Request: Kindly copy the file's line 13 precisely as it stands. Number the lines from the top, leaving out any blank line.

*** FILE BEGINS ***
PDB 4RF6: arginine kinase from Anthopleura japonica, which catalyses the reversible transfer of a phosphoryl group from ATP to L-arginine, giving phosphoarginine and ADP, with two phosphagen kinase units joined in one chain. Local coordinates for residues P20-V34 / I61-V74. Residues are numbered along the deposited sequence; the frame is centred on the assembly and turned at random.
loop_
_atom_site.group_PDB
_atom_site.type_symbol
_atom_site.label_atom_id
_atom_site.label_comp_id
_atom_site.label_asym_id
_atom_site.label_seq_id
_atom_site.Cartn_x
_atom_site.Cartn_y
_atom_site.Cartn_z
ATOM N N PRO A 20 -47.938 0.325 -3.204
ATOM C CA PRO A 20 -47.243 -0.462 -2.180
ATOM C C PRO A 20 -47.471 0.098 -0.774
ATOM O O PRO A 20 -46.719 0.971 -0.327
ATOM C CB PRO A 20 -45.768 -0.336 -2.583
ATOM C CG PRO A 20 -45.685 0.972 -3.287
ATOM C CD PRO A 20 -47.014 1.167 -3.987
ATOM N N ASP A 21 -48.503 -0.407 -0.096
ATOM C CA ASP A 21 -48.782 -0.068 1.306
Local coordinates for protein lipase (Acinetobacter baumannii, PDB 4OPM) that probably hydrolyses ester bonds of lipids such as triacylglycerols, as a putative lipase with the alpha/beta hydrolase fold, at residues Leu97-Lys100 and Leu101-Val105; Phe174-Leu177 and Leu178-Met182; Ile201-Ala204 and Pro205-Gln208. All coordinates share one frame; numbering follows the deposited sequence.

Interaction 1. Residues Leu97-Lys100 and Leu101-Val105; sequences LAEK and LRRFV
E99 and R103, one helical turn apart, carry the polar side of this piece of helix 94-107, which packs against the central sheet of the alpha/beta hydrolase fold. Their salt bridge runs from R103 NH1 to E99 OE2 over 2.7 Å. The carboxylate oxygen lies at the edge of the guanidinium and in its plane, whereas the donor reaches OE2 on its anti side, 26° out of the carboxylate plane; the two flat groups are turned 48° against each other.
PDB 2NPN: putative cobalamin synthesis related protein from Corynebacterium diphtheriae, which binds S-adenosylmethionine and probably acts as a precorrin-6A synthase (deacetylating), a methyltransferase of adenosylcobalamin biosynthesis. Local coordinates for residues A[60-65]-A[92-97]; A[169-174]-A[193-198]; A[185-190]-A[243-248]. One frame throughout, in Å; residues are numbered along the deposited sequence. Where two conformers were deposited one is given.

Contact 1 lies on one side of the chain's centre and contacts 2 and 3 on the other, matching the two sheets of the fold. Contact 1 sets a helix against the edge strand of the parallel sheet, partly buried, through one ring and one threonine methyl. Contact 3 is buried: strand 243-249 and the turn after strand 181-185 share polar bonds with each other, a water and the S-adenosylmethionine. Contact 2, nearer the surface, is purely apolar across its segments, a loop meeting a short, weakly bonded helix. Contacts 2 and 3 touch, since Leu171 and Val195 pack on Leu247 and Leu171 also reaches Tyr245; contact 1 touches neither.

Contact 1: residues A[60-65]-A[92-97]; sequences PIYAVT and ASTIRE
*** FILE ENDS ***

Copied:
ATOM C CA PRO A 20 -47.243 -0.462 -2.180